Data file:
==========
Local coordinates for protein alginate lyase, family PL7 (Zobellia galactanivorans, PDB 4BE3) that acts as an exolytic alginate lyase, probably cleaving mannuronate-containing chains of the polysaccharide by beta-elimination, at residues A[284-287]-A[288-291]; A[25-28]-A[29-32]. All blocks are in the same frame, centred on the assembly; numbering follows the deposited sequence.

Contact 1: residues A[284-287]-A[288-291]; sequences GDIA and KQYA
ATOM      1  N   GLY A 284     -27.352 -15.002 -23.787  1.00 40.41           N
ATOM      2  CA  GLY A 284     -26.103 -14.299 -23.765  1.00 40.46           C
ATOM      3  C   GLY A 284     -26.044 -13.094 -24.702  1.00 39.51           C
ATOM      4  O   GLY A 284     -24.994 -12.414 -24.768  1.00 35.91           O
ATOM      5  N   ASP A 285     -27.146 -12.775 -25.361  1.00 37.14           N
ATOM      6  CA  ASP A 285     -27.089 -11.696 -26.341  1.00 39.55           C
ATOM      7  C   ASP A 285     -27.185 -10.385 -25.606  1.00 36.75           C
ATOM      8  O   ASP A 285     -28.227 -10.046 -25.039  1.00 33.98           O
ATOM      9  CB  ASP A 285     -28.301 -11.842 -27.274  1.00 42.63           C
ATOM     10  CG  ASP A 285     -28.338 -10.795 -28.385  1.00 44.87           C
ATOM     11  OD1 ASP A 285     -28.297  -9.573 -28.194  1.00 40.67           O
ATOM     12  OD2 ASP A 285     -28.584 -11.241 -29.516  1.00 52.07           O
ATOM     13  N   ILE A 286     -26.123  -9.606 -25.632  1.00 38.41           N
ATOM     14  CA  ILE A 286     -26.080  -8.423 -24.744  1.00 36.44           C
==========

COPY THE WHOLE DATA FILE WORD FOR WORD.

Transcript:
Local coordinates for protein alginate lyase, family PL7 (Zobellia galactanivorans, PDB 4BE3) that acts as an exolytic alginate lyase, probably cleaving mannuronate-containing chains of the polysaccharide by beta-elimination, at residues A[284-287]-A[288-291]; A[25-28]-A[29-32]. All blocks are in the same frame, centred on the assembly; numbering follows the deposited sequence.

Contact 1: residues A[284-287]-A[288-291]; sequences GDIA and KQYA
ATOM      1  N   GLY A 284     -27.352 -15.002 -23.787  1.00 40.41           N
ATOM      2  CA  GLY A 284     -26.103 -14.299 -23.765  1.00 40.46           C
ATOM      3  C   GLY A 284     -26.044 -13.094 -24.702  1.00 39.51           C
ATOM      4  O   GLY A 284     -24.994 -12.414 -24.768  1.00 35.91           O
ATOM      5  N   ASP A 285     -27.146 -12.775 -25.361  1.00 37.14           N
ATOM      6  CA  ASP A 285     -27.089 -11.696 -26.341  1.00 39.55           C
ATOM      7  C   ASP A 285     -27.185 -10.385 -25.606  1.00 36.75           C
ATOM      8  O   ASP A 285     -28.227 -10.046 -25.039  1.00 33.98           O
ATOM      9  CB  ASP A 285     -28.301 -11.842 -27.274  1.00 42.63           C
ATOM     10  CG  ASP A 285     -28.338 -10.795 -28.385  1.00 44.87           C
ATOM     11  OD1 ASP A 285     -28.297  -9.573 -28.194  1.00 40.67           O
ATOM     12  OD2 ASP A 285     -28.584 -11.241 -29.516  1.00 52.07           O
ATOM     13  N   ILE A 286     -26.123  -9.606 -25.632  1.00 38.41           N
ATOM     14  CA  ILE A 286     -26.080  -8.423 -24.744  1.00 36.44           C